The practicum, also known as the practice placement or field training, is one of the distinguishing features of the MPH curriculum. Through the practicum, students have the opportunity to apply public health concepts, knowledge and skills at a practice placement site selected for its ability to meet the student’s learning objectives and expected activity/research outcomes.
A brief description of the DPHS policies and procedures for the field practicum is provided below. Further details are available in the Practicum Handbook.
The practicum is carried out as a formal course entitled PH 791: Advanced Public Health Practice, for three credits.
Community experiences completed before receiving the approval of the student’s committee members and field preceptor are just community experiences and cannot be counted as the practicum. To be considered a practicum, the practicum experience must be supervised and guided by learning objectives that focus the student to apply course MPH knowledge, attitudes, and skills in the community.
To receive credit for the practicum experience, the student must obtain advanced approval of all practicum placements and learning objectives via the completion of Form 15, which must be signed by the student’s program committee and field preceptor prior to the start of any field training work. In addition to the Form 15, the student must obtain liability insurance.
The University is prohibited from providing malpractice or liability insurance for students in field training. However, an excellent low cost Student Professional Liability Insurance Program is available. The insurance premium of $15.00 is effective for one year, and insurance must be purchased before starting the practicum. There is the option to renew the insurance if the practicum experience—from the planning phase to completion—extends beyond 12 months.
Payment must be made in the form of a check (no cash) payable to the University of Hawai‘i and is accepted at OPHSAS, Biomed D-204.
Students usually register for the 240-hour practicum during the first semester of their second year after they have completed the practicum hours in six to twelve weeks over the summer between their first and second year. The practicum requires the students’ full-time attention and effort to complete. To spread the course out over a longer time period, the student should make the necessary arrangements with his or her program committee and the Practicum Coordinator. Though the student completes the Form 15 and purchases liability insurance at the start of the practicum process, the student must register for PH 791 in the semester he or she intends to complete (not begin) the practicum. To finish the practicum, the student must write a summary practicum report and have their preceptor complete an evaluation of the student. The evaluation is done on Form 16.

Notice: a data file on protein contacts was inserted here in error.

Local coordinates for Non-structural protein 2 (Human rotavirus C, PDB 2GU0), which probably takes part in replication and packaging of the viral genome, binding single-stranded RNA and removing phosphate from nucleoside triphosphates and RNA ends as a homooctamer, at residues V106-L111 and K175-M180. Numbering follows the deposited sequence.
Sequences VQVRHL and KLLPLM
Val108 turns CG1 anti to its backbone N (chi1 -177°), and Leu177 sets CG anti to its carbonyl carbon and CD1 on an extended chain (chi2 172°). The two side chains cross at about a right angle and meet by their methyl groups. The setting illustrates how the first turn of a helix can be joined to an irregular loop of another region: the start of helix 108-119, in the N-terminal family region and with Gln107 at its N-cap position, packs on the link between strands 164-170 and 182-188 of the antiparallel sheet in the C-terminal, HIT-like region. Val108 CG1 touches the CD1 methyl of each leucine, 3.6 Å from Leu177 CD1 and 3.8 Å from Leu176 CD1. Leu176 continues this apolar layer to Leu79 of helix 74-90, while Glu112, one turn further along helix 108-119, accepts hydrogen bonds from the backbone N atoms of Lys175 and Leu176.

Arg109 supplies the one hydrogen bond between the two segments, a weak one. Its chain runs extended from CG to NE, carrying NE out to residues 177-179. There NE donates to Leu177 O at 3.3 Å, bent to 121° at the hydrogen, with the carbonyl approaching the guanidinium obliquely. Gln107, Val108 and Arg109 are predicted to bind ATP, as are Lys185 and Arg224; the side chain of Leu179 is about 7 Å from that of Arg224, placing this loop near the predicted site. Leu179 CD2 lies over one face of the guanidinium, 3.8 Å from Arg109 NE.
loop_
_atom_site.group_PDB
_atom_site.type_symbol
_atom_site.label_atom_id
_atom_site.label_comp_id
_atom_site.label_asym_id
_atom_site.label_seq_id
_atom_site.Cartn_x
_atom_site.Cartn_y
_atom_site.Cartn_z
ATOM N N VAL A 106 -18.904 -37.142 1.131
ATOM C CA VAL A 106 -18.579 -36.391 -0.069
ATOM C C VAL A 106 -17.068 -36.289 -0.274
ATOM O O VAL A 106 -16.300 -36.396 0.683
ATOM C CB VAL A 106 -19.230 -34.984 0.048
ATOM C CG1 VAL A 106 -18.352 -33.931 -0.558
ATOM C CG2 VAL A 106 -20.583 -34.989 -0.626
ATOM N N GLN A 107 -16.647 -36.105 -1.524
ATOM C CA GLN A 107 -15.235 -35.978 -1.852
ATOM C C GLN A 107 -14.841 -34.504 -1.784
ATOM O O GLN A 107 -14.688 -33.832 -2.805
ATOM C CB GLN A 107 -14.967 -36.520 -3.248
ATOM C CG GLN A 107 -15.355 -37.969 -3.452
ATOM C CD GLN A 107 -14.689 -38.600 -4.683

The practicum placement must be an approved site, and the preceptor must be pre-approved and have at least a master degree and one to two years of public health experience. Arranging for placement represents a mixture of student- and faculty-initiated actions. One source of practicum placements is the wide range of opportunities in health and community organizations which have served as field training sites for former MPH students (list of past practicum sites). Selection of the placement site can be streamlined with the help of the student’s faculty adviser and the Practice Coordinator. An Organization Request Form is available to prospective field preceptors who are seeking MPH students for a practicum placement or community service.
The Practicum Coordinator, Lisa Kehl, is available to assist students, faculty and field preceptors during various phases of the field training process. Dr. Yontz maintains general field training information and specific information on placements which she provides via seminars, written notices and individual advising. In addition, the coordinator communicates with practicum preceptors as needed and maintains a list of community requests for practicum students.